Travel Allowance: Review of Proposed Amendments
01 February 2010
Posted by: Author: Steve Krause
Travel Allowance: Review of Proposed Amendments
The proposed amendment to the ‘deemed’ travel deduction and the implementation of a fixed log-book methodology and the increased taxability of the monthly travel allowance has necessitated a review of current structures.
Practice has identified three distinctive categories of travel allowance recipients: namely high travellers, medium travellers and low travelers.
For discussion purposes, these can be defined as:
a. High travellers: A person that does predominantly high business mileage, which is normally in excess of the 18 000 kilometres per annum.
b. Medium travellers: A person who does more than 8 000 business kilometres per annum but does not exceed in business and private kilometres, 32 000 per annum.
c. Low travellers: A person who does less than8 000 business kilometres and less than 18000 kilometres in total.
Although the proposed amendments will allow all categories of travellers to submit a claim,based on a presentation of a logbook, the higher percentage (80%) of the taxable portion of the travel allowance effectively increases the individual’s ‘self-funding’ of expenses directly incurred in the production of income.Adjustments to the current format of compensations will allow for monthly relief and improved accuracy of the classification of travel allowance holders.
An example of the adjustments is found below,based on practice found within the marketplace, please note that facts may vary between employers.
XYZ Consultants (Pty) Ltd (XYZ) grants a fixed travel allowance to an employee in circumstances where it is certain that the employee will incur business-related expenditure on behalf of XYZ but where the employee is not obliged to prove or account for the business expenditure.The amount of the allowance is based on the expected business-related expenditure (a fixed allowance).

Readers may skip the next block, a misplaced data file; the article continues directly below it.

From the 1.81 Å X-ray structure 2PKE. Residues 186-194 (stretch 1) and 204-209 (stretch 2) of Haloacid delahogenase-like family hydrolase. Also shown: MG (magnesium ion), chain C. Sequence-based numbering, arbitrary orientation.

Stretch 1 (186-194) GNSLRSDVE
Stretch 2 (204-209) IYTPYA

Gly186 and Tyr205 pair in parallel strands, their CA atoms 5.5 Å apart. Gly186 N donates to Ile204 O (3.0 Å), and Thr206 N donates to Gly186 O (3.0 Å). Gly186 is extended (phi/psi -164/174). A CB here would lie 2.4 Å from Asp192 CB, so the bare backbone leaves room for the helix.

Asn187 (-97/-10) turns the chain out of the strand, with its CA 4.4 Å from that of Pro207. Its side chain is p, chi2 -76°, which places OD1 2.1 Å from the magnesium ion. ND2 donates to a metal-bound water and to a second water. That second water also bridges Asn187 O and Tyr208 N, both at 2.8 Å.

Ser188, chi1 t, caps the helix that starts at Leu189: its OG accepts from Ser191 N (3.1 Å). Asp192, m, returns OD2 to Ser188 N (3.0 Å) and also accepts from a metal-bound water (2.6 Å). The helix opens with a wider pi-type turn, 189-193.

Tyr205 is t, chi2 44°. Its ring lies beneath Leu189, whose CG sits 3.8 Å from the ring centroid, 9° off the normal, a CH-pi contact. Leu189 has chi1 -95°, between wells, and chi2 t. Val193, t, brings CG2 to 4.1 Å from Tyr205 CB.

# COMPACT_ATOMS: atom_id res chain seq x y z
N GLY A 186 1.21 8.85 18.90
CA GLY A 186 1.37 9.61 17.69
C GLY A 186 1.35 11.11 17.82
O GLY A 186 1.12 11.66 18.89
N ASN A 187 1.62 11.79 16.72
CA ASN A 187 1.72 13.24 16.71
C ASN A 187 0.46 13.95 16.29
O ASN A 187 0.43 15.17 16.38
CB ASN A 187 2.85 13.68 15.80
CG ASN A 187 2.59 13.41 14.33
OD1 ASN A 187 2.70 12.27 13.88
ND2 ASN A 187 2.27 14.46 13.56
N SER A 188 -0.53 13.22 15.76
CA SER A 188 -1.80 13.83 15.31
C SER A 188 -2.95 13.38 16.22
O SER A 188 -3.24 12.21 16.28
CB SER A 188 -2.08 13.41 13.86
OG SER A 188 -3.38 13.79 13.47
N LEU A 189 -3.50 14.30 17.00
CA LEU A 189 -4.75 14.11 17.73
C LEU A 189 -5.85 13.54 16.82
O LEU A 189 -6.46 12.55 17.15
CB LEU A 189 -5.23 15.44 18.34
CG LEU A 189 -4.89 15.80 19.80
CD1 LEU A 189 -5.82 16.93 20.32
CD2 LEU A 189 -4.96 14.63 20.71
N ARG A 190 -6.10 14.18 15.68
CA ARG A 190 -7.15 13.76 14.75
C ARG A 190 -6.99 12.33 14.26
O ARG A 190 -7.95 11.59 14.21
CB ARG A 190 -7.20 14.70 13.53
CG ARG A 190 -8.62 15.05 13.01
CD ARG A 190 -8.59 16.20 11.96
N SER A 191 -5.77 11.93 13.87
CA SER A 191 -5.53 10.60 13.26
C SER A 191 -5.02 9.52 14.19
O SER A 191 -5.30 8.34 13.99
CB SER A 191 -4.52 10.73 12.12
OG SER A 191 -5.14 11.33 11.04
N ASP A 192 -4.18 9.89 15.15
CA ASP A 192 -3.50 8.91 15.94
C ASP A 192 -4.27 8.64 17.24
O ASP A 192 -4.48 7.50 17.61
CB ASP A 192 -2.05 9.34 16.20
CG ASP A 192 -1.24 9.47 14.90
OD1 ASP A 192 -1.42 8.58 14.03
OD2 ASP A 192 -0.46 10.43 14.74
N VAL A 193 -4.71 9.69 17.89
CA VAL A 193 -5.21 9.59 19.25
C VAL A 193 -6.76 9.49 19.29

In addition to the fixed allowance, employees are entitled to submit travel claim forms for business travel, for which they will be reimbursed per kilometres at a rate determined by XYZ from time to time. XYZ also has categories of staff who incur business-related travel expenses out of their own pockets (without having had the benefit of an allowance or advance) and is subsequently reimbursed at a fixed rate per kilometres for this expenditure after having proved and accounted for the expenditure (a reimbursive allowance).
In these instances, the allowances are treated as a travel allowance (code 3701) and employees’ tax is deducted on 60% (80% for allowances paid on/after 1 March 2010) of the allowance in accordance with paragraph (cA)of the definition of remuneration in the Fourth Schedule.XYZ has requested our advice on the tax implications of paying a reimbursive allowance to an employee.We set out below our opinion by having regard to section 8(1)(a), section 8(1)(b), the definition of remuneration in the Fourth Schedule to the Act and the Government Gazette Notice.
Interpretation of the Act
Section 8(1)(a)(i) of the Act provides as follows: "There shall be included in the taxable income of any person (hereinafter referred to as the ‘recipient’) for any year of assessment any amount which has been paid or granted during that year by his or her principal as an allowance or advance, excluding any portion of any allowance actually expended by the recipient – (aa) on travelling on business, as contemplated in paragraph (b).